Fifty years ago, Miconia Calvescens was only known to make its home from Mexico in the north, down to Brazil and Argentina in the south. Today, that range includes not only the original land, but several pacific island groups, thousands of miles away. In Tahiti, nearly two thirds of the existing rainforests is composed of this “green Ebola”, whereas only a relatively short time ago, it was unknown on the islands (Meyer and Florence 1996). Closer to home, on the islands of Hawaii, Miconia has also made a significant impact, and although it does not constitute as large of threat as it does in Tahiti, Hawaii is on the verge of the same ecological disaster.
The first step to understanding the threat Miconia poses on the Hawaiian islands is to look at the idea of island ecosystems. The idea is that a body of land that has been separate from the mainland for long periods of time will slowly develop unique life forms not found anywhere else in the world. This is certainly the case with Hawaii. Species such as the crested honeycreeper, the nene (a type of goose), hapu’u fern, and the ‘ahinahina (a.k.a silversword) are found only on this small island chain in the northern pacific ocean. It is species like these, and the ecosystems that they inhabit, that are most threatened by the invasion of Miconia on the islands.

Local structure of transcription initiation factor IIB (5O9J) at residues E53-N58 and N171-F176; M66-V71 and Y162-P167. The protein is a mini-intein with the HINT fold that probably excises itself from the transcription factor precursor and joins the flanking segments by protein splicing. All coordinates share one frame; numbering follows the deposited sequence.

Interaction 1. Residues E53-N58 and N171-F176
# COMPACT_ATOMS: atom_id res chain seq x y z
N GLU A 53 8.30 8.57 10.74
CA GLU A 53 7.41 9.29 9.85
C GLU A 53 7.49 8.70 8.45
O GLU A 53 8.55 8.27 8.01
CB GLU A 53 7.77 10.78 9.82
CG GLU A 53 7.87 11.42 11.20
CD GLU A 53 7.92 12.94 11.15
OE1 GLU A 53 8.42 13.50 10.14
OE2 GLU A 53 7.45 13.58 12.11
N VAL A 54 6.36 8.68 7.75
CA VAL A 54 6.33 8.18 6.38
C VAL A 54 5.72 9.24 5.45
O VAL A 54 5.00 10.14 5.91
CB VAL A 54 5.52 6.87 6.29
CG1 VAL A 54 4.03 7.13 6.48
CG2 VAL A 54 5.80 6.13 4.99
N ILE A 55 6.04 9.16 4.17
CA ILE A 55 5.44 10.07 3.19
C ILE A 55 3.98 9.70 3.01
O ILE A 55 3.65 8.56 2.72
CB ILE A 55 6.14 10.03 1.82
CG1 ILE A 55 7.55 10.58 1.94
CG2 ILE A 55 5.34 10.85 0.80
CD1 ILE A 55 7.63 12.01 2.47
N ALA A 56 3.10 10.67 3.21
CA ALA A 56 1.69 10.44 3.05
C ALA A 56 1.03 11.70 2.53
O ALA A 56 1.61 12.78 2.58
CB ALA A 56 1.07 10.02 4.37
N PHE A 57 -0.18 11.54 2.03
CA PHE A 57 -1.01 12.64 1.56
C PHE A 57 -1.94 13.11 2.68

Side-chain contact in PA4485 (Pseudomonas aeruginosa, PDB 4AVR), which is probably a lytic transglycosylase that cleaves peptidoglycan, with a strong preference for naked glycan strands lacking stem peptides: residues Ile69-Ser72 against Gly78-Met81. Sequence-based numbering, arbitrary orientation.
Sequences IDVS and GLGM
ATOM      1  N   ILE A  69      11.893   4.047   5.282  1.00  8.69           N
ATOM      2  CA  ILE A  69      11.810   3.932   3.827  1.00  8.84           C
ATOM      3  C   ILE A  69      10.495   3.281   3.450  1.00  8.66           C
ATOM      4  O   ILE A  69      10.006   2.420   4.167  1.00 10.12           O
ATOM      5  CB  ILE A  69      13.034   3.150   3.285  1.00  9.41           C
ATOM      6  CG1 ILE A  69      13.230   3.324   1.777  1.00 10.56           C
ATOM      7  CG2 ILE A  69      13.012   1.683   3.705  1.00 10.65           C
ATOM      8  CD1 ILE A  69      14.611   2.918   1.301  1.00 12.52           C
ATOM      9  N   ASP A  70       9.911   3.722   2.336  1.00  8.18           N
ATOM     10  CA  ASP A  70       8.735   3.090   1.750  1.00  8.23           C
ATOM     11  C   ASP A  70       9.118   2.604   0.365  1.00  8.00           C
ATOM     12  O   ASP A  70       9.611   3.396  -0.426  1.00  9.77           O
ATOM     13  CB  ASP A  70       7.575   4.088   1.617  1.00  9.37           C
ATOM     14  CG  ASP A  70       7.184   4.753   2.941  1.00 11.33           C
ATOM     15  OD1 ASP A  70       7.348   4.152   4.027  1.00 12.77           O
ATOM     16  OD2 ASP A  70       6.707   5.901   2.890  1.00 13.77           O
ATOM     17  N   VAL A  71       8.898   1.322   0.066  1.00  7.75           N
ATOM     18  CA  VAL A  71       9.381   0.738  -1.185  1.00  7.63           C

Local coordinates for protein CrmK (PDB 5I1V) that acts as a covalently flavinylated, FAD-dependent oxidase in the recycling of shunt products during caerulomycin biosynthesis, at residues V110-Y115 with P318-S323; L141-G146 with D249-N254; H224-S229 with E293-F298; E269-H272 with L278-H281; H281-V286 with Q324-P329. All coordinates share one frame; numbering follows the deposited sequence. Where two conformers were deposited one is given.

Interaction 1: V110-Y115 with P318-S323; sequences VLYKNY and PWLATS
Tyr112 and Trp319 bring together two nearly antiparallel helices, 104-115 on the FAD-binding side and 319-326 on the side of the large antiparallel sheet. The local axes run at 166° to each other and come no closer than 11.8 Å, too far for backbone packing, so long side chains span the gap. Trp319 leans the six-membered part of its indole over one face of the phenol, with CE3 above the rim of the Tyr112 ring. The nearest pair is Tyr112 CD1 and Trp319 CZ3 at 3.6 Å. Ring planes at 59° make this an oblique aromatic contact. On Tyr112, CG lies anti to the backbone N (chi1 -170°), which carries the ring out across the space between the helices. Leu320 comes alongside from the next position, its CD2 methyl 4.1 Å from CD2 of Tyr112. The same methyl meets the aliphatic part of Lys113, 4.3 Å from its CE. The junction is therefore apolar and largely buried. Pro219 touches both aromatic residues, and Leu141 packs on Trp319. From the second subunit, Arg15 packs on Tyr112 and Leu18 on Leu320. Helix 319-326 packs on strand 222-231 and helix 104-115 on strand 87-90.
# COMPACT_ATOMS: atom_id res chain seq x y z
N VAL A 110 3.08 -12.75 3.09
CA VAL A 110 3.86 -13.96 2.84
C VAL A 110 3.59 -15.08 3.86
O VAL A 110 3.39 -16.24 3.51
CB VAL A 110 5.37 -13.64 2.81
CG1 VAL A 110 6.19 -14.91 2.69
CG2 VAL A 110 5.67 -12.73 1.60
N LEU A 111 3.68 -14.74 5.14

The National Geographic film, “Strange Days on Planet Earth,” follows researcher Dave Duffy as he attempts to explain the Miconia’s success and develop effective methods to prevent it from becoming more widespread. The first part comes much more easily than the second. Duffy, and other researchers, have found that because of the broad leaves of miconia, the plant can easily beat out many of the native species for sunlight. This, coupled with the fact that it produces a large amount of seeds, gives this species a significant advantage over the natives. The second half of the goal, however, is much more elusive. According to the film, there is no fail-safe solution for Miconia in the Hawaiian islands. Instead, activists and researchers are forced to remove the plant mostly by hand. Although several methods have been established for locating areas of high Miconia density, these only offer a helping hand and do not directly effect the number of Miconia plants on the islands.
The approached featured in the Miconia segment of “Strange Days on Planet Earth” is far from the most desirable path. Destroying patches of Miconia by hand only acts as a way to put off an inevitable expansion of Miconia throughout the forests of the Hawaiian Islands. Even with the large amount of people who do contribute to the effort, this plant remains so widespread and located in many difficult-to-reach areas of the islands, that nearly nothing short of total extermination will end the problem. With this said, however, there currently does not exist a better solution. At the very least, this approach is preventing the further spread to this “green ebola” and ultimately helps keep a lot of the native ecosystems still intact. Still, until a final solution is found, Miconia will remain a huge threat to the Hawaiian islands.
Meyer, Jean-Yves, and Jaques Florence. “Tahiti’s Native Flora Endangered by the Invasion of Miconia Calvescens.” Journal of Biogeography 23.6 (1996): 775-81. Wiley Online Library. 1 May 2007. Web. 23 Jan. 2011. <http://onlinelibrary.wiley.com/doi/10.1111/j.1365- 2699.1996.tb00038.x/abstract>.